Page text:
The European Union is betting on the batteries of the future
Key objectives can be brought into focus with the Battery 2030+ roadmap just defined. These are: achieving cleaner lithium batteries, with lower CO2 emissions, lower use of critical raw materials, at more accessible prices, with better performance and 100% recyclable. The main group consists of 17 organisations from 9 European countries. One of these is Kaitek Flash Battery.
Here’s the roadmap for Battery 2030+. Europe is betting on itself and the ability of its industry to fill the gap in the value chain of new-generation traction batteries. Battery 2030+ is the most innovative part of the European Battery Alliance (EBA) project . Its purpose is to develop “the sustainable batteries of the future and to enable Europe to achieve the objectives of the European Green Deal”.
A market worth 250 billion euros
The energy transition game is also being played at the energy management level, in terms of the possibility of storing energy for later use as needed. Batteries are, therefore, right at the centre of a market worth an estimated 250 billion euros from here to 2025 and today monopolised by Asian manufacturers. And the EU wants to get a bigger slice of the pie than its current 5%. The plea comes from automakers engaged in the new frontier of electrically powered vehicles.
The transition towards electric mobility is one of the objectives laid down by the European Union to reduce the consumption of fossil fuels, which in Europe amounts to 275 million tonnes of petrol and diesel every year. According to DNV GL’s Energy Transition Outlook 2019 report, in 2032 fully electric passenger vehicles will represent half of the total sold worldwide. Battery costs have dropped drastically: the cost today is 156 dollars/ kWh while just ten years ago it was 1000 dollars/kWh. Nevertheless, it still represents more of one third of the value of the car. According to Bloomberg New Energy Finance, in 2023 the cost will be down to 100 dollars/kWh. This means the cost of owning an electric vehicle will match that of a conventional one.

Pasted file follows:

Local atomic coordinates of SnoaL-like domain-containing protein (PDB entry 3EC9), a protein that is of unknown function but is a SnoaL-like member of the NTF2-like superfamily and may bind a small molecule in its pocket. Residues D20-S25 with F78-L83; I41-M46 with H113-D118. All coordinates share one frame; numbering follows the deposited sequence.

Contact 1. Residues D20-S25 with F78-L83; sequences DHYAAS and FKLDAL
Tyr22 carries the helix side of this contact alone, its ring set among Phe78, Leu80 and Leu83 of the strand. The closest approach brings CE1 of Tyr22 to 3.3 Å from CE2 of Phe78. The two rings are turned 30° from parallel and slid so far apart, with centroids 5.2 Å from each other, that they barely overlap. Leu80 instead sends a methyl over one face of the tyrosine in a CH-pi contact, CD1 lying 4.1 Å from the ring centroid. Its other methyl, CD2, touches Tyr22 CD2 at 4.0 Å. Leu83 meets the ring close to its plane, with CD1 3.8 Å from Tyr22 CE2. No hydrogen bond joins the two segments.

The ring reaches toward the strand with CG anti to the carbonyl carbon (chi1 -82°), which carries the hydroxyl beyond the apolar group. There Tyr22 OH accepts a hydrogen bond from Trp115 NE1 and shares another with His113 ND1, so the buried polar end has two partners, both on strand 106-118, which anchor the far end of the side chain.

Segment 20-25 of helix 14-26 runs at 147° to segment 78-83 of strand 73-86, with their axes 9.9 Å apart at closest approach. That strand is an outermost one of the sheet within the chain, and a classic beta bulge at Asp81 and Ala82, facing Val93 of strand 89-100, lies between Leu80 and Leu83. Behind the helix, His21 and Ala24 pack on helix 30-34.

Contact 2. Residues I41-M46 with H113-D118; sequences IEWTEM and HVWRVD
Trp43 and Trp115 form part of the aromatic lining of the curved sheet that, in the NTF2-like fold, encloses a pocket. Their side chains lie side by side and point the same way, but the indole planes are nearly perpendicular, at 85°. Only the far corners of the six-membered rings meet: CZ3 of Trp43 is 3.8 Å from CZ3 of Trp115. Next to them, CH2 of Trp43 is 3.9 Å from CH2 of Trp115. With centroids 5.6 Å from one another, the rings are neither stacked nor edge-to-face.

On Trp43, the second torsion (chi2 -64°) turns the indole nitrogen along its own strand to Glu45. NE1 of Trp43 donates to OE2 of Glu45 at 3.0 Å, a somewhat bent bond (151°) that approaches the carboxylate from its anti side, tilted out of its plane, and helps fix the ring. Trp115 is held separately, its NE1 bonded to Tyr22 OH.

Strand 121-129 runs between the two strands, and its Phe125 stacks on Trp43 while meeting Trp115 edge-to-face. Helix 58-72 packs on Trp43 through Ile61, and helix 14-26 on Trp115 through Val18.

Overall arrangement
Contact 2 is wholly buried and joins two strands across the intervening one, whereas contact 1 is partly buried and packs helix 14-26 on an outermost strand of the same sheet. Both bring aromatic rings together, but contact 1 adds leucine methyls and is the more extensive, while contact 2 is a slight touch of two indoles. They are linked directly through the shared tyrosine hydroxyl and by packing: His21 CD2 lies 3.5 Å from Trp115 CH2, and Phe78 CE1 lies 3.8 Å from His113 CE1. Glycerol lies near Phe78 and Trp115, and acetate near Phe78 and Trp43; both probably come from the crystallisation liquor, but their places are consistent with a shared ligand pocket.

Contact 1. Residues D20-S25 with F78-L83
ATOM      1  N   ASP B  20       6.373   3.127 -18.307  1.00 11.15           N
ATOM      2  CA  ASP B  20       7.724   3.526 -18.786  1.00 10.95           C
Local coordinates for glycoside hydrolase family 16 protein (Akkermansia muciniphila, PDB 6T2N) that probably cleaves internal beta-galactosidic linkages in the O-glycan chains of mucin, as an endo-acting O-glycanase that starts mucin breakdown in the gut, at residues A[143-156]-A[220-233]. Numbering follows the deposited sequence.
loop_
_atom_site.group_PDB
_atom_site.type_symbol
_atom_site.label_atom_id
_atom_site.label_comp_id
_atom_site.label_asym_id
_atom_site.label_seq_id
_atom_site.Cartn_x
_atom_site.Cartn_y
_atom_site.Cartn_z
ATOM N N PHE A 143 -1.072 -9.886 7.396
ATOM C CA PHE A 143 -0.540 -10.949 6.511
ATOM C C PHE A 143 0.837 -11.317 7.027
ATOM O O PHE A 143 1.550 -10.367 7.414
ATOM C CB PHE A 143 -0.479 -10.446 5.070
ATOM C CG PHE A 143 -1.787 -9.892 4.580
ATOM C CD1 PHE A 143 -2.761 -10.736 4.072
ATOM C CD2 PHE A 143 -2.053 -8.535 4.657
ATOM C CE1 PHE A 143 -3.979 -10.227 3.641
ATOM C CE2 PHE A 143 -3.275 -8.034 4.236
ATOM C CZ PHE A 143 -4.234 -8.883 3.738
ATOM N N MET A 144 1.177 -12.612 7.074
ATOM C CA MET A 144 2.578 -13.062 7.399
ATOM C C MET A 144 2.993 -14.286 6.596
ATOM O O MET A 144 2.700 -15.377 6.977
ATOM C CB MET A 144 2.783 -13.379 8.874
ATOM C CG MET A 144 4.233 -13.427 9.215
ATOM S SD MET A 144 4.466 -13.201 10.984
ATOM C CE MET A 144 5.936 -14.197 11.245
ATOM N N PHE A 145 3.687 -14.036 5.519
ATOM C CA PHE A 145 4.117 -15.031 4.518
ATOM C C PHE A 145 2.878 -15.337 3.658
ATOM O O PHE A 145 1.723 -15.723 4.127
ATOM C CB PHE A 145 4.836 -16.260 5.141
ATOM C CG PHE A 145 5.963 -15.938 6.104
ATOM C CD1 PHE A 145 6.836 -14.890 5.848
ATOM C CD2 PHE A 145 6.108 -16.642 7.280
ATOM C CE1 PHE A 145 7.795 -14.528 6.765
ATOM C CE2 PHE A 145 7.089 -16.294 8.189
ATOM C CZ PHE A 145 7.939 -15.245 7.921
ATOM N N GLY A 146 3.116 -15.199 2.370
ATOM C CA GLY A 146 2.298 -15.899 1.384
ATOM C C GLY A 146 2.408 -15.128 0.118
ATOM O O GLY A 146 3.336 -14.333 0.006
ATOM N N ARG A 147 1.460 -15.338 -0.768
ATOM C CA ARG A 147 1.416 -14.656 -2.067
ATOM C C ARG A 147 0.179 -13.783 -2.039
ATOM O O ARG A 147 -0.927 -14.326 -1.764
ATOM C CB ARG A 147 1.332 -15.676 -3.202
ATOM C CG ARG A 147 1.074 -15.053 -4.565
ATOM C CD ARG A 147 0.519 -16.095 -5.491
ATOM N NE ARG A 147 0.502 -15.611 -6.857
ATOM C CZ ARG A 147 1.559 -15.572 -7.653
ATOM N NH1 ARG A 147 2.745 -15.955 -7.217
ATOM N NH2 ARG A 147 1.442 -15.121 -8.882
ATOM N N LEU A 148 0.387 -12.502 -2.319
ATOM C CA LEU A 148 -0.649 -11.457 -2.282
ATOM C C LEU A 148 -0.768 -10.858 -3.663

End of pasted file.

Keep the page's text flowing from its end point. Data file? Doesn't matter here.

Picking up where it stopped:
Don’t leave the leadership in the hands of Asia
A battery industry is lacking in Europe so the old world is forced to buy batteries from Asia. This is inevitable in the short term and given the current technology, but things could change with the technological leap expected over the next decade. The competition is already at work. Samsung, one of the top manufacturers in the world, announced that it developed a solid-state battery prototype ensuring a range of up to 800 km in a 50% smaller package compared to conventional lithium-ion batteries.
Key objectives can be brought into focus with the Battery 2030+ roadmap just defined. These are: achieving cleaner batteries, with lower CO2 emissions, lower use of critical raw materials, at more accessible prices, with better performance and 100% recyclable. The Fraunhofer research and development centre for electric mobility at the Fraunhofer Institute for Silicate Research (ISC) of Würzburg is coordinating the project. “Currently, we are contributing to over a dozen national and European battery-related collaborative projects, providing our know-how on production processes and materials” stated Henning Lorrmann, head of the Fraunhofer ISC research and development centre.